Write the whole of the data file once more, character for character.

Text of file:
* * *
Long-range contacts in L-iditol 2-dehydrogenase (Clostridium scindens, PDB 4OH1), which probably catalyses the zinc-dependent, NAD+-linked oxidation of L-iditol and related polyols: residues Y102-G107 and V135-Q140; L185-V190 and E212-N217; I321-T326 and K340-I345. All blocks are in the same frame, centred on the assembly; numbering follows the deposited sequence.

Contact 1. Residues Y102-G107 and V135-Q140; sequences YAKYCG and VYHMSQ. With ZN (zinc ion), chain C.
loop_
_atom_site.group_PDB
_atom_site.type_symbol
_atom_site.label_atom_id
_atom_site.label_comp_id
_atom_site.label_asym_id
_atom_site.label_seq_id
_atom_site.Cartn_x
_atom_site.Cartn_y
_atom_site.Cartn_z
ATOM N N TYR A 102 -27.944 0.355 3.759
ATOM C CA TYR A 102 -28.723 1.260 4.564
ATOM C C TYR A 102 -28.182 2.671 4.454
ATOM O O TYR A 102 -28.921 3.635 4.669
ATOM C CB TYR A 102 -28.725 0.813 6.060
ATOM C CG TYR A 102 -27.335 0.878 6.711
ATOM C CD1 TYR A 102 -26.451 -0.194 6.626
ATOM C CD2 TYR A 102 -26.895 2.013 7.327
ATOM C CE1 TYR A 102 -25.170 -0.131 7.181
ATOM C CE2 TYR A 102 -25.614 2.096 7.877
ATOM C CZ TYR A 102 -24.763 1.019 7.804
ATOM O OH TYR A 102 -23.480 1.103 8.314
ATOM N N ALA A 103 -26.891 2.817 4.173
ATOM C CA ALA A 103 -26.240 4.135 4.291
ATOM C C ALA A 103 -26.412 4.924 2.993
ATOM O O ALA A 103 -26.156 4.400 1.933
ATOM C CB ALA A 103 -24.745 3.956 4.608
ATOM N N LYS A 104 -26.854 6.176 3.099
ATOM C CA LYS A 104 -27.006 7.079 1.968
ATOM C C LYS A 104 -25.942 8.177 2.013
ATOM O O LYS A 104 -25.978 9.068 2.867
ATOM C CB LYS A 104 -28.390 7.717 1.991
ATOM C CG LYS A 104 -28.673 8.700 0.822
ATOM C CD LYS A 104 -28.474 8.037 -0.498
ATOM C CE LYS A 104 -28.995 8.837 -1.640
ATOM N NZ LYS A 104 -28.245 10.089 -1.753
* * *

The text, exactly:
Long-range contacts in L-iditol 2-dehydrogenase (Clostridium scindens, PDB 4OH1), which probably catalyses the zinc-dependent, NAD+-linked oxidation of L-iditol and related polyols: residues Y102-G107 and V135-Q140; L185-V190 and E212-N217; I321-T326 and K340-I345. All blocks are in the same frame, centred on the assembly; numbering follows the deposited sequence.

Contact 1. Residues Y102-G107 and V135-Q140; sequences YAKYCG and VYHMSQ. With ZN (zinc ion), chain C.
loop_
_atom_site.group_PDB
_atom_site.type_symbol
_atom_site.label_atom_id
_atom_site.label_comp_id
_atom_site.label_asym_id
_atom_site.label_seq_id
_atom_site.Cartn_x
_atom_site.Cartn_y
_atom_site.Cartn_z
ATOM N N TYR A 102 -27.944 0.355 3.759
ATOM C CA TYR A 102 -28.723 1.260 4.564
ATOM C C TYR A 102 -28.182 2.671 4.454
ATOM O O TYR A 102 -28.921 3.635 4.669
ATOM C CB TYR A 102 -28.725 0.813 6.060
ATOM C CG TYR A 102 -27.335 0.878 6.711
ATOM C CD1 TYR A 102 -26.451 -0.194 6.626
ATOM C CD2 TYR A 102 -26.895 2.013 7.327
ATOM C CE1 TYR A 102 -25.170 -0.131 7.181
ATOM C CE2 TYR A 102 -25.614 2.096 7.877
ATOM C CZ TYR A 102 -24.763 1.019 7.804
ATOM O OH TYR A 102 -23.480 1.103 8.314
ATOM N N ALA A 103 -26.891 2.817 4.173
ATOM C CA ALA A 103 -26.240 4.135 4.291
ATOM C C ALA A 103 -26.412 4.924 2.993
ATOM O O ALA A 103 -26.156 4.400 1.933
ATOM C CB ALA A 103 -24.745 3.956 4.608
ATOM N N LYS A 104 -26.854 6.176 3.099
ATOM C CA LYS A 104 -27.006 7.079 1.968
ATOM C C LYS A 104 -25.942 8.177 2.013
ATOM O O LYS A 104 -25.978 9.068 2.867
ATOM C CB LYS A 104 -28.390 7.717 1.991
ATOM C CG LYS A 104 -28.673 8.700 0.822
ATOM C CD LYS A 104 -28.474 8.037 -0.498
ATOM C CE LYS A 104 -28.995 8.837 -1.640
ATOM N NZ LYS A 104 -28.245 10.089 -1.753